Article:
CEVA Logistics Wins Contract with Pernod Ricard in Thailand
has won a five-year contract to provide multi-billion dollar drinks manufacturer, Pernod Ricard, with warehousing and distribution support in South East Asia. As well as assisting in nationwide deliveries across Thailand to both domestic and commercial customers, the company will provide bonded, and duty paid storage, pallet, carton and bottle level handling and a range of other services.
is one of the world’s leading alcoholic beverages producers, and within this new contract, CEVA Logistics’ extensive scope of work in Thailand will include everything from customs brokerage and import haulage, warehouse management, tax stamping, warning labels, gift boxes and repacking.
Substantial Partnership in Asia Region
The operation will manage an annual throughput of 19 million bottles of liquor and spirit across 26 different brands of liquor, champagne and wines. With over 1,000 operations in 160 countries, CEVA was seen as a trusted partner throughout the tendering process thanks to its contract logistics, 3PL, and supply chain management expertise.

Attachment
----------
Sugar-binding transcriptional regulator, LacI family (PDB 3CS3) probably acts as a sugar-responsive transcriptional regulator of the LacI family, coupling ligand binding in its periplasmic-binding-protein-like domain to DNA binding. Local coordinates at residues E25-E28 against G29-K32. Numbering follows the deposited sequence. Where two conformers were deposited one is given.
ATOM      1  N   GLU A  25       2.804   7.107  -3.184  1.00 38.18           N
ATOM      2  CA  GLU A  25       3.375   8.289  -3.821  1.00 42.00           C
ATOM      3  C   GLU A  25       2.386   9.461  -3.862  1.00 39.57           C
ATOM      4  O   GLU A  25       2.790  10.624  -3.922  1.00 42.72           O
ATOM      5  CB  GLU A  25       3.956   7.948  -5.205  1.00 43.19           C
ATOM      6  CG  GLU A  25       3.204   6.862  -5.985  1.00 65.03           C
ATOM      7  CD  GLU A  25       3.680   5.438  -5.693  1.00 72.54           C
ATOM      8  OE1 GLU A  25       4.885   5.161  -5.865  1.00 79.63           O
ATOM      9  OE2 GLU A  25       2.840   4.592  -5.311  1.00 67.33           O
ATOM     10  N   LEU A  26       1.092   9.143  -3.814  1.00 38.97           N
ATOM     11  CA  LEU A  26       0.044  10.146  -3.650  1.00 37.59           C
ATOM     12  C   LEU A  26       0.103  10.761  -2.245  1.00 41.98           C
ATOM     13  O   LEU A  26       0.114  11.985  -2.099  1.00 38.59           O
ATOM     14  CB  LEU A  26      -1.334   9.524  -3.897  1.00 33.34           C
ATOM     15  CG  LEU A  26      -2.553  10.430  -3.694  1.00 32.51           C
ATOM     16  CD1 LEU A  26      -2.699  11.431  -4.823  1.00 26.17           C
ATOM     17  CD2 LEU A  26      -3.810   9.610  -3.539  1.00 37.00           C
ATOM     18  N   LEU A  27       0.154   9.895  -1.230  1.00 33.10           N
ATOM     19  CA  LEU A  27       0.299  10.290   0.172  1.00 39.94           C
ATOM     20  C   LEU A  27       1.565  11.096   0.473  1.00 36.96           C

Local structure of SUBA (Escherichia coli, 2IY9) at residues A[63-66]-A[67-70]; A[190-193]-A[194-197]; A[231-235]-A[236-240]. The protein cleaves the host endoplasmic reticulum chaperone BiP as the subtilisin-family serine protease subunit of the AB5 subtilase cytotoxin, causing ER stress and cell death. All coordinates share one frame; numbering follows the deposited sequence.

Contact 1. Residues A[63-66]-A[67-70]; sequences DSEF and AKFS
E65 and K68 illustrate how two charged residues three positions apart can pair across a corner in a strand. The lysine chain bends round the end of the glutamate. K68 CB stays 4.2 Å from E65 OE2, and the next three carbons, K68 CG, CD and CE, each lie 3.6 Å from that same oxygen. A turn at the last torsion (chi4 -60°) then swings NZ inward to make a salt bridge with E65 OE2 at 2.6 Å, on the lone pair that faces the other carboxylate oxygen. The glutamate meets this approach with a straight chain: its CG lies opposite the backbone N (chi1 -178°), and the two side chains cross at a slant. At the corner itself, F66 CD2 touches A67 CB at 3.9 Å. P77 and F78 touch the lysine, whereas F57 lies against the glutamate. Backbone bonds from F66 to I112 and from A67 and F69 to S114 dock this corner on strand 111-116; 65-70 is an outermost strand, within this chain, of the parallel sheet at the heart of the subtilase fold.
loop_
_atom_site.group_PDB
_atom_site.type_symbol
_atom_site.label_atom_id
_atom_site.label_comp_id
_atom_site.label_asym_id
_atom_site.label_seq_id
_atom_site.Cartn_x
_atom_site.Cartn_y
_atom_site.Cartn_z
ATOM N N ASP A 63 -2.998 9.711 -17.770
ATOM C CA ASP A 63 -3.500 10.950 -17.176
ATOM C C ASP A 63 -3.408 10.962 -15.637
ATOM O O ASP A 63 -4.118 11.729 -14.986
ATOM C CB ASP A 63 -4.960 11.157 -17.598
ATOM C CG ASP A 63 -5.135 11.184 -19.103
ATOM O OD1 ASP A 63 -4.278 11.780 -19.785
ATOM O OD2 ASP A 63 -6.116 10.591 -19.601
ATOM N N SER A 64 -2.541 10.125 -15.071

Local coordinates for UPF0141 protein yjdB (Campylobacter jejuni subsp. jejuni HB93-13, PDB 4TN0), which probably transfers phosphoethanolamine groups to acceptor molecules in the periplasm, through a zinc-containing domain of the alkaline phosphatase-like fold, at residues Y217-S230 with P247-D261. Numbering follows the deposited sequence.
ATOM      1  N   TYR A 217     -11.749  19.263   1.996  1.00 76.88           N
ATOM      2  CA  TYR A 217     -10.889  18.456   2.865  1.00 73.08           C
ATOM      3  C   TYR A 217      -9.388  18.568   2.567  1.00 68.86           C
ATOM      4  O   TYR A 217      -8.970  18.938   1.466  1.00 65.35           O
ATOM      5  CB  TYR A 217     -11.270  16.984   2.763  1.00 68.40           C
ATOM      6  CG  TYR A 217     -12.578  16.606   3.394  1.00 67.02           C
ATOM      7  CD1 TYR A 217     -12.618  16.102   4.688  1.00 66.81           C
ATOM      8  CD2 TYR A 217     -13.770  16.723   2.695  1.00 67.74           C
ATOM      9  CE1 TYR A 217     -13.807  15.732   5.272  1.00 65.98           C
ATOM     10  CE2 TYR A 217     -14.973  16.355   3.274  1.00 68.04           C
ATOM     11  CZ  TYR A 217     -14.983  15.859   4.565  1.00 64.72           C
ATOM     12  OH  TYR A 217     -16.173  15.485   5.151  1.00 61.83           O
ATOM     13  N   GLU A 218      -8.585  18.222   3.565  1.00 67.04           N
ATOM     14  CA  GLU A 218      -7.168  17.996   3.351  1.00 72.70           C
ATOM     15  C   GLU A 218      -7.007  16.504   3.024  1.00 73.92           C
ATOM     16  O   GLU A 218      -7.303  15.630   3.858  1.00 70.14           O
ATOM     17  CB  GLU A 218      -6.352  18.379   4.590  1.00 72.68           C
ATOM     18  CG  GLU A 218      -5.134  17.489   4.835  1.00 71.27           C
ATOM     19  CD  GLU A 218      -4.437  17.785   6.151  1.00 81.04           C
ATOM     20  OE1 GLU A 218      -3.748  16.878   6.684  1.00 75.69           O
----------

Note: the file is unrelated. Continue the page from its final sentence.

, CEVA Logistics’ Regional Managing Director South East Asia & Pacific Region, said: “We are delighted to be working with Pernod Ricard and providing them with our warehousing, distribution and delivery services across Thailand as they expand their global business. Our experienced team has created a robust solution which is both compliant and scalable and will ensure reliable, value-added services and delivery across their range of famous brands”.
- Five-year contract seen as a springboard for CEVA and Pernod business relationship in Asia
- CEVA Logistics will manage an annual throughput of 19 million bottles
- Pernod Ricard had an annual turnover of US$8.9bn in 2018
CEVA Logistics’s winning offer is based on the conversion of an existing CEVA Logistics multi-user site at Bangna-Bangkok, into a 7,600 m2 facility completely dedicated to Pernod. The drinks giant trusted CEVA Logistics to deliver a seamless solution as a leading logistics provider, and part of the CMA CGM Group, and because of its existing collaboration with Pernod Ricard for Custom Brokerage and last-mile delivery.